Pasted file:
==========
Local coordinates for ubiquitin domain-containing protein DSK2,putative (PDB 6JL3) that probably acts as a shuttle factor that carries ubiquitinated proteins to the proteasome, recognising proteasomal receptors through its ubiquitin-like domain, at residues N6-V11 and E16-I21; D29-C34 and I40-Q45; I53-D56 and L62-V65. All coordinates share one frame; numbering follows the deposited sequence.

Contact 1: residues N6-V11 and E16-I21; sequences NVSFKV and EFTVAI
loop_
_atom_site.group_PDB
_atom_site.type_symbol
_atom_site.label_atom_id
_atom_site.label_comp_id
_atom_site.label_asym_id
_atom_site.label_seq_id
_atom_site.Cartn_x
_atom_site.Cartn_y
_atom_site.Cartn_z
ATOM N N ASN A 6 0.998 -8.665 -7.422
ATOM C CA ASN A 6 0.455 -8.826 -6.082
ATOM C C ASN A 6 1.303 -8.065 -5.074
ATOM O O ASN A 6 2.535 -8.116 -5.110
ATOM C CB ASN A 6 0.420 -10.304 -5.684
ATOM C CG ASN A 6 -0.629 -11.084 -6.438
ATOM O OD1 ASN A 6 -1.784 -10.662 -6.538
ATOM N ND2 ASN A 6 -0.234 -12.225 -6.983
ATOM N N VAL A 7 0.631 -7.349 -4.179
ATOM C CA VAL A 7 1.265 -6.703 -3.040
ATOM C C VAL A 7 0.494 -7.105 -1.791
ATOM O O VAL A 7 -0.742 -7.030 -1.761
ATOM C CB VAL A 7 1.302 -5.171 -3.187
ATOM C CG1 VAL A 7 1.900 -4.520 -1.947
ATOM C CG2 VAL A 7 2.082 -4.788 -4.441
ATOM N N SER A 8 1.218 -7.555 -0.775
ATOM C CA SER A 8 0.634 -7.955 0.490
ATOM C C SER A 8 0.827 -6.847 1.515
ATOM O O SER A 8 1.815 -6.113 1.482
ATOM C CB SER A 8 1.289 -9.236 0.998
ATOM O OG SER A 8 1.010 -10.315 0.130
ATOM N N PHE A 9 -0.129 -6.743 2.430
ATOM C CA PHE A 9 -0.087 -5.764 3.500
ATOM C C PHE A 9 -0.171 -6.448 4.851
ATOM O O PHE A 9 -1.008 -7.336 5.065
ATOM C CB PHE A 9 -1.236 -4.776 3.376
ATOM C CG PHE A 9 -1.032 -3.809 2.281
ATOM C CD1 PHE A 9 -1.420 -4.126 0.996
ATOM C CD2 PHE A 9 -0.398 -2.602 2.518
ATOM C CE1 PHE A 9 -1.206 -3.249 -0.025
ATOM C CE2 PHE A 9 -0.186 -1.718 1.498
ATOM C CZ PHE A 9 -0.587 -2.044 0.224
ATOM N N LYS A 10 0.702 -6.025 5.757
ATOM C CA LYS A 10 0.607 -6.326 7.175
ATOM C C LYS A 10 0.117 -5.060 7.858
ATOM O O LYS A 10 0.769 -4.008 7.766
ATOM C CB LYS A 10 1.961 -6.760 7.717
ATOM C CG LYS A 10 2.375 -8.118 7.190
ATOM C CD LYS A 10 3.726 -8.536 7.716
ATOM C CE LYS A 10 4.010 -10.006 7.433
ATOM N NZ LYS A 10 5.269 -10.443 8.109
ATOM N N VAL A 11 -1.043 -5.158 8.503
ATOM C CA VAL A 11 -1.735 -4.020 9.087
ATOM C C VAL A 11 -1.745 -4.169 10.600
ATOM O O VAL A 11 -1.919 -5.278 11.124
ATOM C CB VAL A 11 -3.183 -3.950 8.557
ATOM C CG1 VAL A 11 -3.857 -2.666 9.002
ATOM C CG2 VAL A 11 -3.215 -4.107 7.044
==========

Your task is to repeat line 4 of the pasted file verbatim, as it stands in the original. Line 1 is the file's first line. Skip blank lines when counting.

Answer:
_atom_site.group_PDB